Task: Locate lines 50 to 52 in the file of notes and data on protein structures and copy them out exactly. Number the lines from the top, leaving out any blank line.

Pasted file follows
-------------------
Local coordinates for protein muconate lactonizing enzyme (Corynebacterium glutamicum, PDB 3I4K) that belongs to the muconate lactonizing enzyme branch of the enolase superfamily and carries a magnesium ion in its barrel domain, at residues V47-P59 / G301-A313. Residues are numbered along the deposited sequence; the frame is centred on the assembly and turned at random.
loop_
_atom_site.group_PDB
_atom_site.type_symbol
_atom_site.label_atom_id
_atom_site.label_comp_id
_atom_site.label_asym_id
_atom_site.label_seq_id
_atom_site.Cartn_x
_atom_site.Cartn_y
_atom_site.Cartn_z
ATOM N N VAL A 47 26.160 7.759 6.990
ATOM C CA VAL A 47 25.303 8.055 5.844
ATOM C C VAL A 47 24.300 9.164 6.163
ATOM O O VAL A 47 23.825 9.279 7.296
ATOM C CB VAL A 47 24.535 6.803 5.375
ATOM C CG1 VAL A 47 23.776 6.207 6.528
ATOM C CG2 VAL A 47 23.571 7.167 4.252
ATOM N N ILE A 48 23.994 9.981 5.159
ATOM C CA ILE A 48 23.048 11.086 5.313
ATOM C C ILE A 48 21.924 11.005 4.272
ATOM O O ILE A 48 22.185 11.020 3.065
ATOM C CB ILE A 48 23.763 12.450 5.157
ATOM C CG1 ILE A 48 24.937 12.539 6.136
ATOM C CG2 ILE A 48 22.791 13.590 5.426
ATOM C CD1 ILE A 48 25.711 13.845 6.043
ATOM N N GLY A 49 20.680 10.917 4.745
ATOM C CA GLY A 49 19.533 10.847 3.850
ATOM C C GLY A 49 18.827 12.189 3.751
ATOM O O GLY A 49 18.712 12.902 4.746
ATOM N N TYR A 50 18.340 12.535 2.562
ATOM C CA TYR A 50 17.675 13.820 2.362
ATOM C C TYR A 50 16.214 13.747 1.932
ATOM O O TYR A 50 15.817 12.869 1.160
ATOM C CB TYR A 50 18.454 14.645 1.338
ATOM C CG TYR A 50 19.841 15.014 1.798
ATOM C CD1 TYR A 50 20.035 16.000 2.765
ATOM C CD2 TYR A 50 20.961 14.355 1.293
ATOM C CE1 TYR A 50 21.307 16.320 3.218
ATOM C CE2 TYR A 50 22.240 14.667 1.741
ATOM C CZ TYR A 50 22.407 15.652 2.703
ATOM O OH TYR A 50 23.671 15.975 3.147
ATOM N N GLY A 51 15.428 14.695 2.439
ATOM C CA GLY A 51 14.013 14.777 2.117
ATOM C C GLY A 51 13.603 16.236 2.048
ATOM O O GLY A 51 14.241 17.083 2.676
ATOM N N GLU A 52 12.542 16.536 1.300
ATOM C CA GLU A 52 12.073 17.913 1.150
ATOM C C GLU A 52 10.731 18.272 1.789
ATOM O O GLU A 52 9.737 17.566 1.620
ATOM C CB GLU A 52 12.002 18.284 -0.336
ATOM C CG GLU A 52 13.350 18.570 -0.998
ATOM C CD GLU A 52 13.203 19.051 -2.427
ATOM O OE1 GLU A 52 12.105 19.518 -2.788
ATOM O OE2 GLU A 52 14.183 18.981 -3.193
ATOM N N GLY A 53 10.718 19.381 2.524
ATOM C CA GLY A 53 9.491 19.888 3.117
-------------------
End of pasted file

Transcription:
ATOM O O GLU A 52 9.737 17.566 1.620
ATOM C CB GLU A 52 12.002 18.284 -0.336
ATOM C CG GLU A 52 13.350 18.570 -0.998